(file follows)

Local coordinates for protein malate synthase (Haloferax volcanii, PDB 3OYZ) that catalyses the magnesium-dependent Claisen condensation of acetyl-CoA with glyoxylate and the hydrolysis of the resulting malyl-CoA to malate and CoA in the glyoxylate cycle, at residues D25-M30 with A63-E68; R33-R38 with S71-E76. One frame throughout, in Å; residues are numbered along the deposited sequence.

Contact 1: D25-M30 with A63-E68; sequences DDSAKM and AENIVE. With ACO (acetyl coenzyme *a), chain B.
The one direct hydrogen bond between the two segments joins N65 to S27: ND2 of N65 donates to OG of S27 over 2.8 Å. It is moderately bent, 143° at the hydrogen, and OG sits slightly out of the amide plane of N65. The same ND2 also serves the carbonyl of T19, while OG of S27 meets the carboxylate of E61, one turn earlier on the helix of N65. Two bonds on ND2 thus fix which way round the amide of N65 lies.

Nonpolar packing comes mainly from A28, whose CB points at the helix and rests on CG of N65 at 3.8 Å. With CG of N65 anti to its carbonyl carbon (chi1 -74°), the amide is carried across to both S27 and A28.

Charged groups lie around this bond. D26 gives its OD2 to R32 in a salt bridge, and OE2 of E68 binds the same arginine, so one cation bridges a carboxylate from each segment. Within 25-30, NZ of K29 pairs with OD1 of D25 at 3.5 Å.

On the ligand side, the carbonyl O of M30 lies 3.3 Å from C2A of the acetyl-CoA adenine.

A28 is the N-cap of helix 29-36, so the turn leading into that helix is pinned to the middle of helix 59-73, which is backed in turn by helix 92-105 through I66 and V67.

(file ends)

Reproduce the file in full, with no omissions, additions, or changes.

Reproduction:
Local coordinates for protein malate synthase (Haloferax volcanii, PDB 3OYZ) that catalyses the magnesium-dependent Claisen condensation of acetyl-CoA with glyoxylate and the hydrolysis of the resulting malyl-CoA to malate and CoA in the glyoxylate cycle, at residues D25-M30 with A63-E68; R33-R38 with S71-E76. One frame throughout, in Å; residues are numbered along the deposited sequence.

Contact 1: D25-M30 with A63-E68; sequences DDSAKM and AENIVE. With ACO (acetyl coenzyme *a), chain B.
The one direct hydrogen bond between the two segments joins N65 to S27: ND2 of N65 donates to OG of S27 over 2.8 Å. It is moderately bent, 143° at the hydrogen, and OG sits slightly out of the amide plane of N65. The same ND2 also serves the carbonyl of T19, while OG of S27 meets the carboxylate of E61, one turn earlier on the helix of N65. Two bonds on ND2 thus fix which way round the amide of N65 lies.

Nonpolar packing comes mainly from A28, whose CB points at the helix and rests on CG of N65 at 3.8 Å. With CG of N65 anti to its carbonyl carbon (chi1 -74°), the amide is carried across to both S27 and A28.

Charged groups lie around this bond. D26 gives its OD2 to R32 in a salt bridge, and OE2 of E68 binds the same arginine, so one cation bridges a carboxylate from each segment. Within 25-30, NZ of K29 pairs with OD1 of D25 at 3.5 Å.

On the ligand side, the carbonyl O of M30 lies 3.3 Å from C2A of the acetyl-CoA adenine.

A28 is the N-cap of helix 29-36, so the turn leading into that helix is pinned to the middle of helix 59-73, which is backed in turn by helix 92-105 through I66 and V67.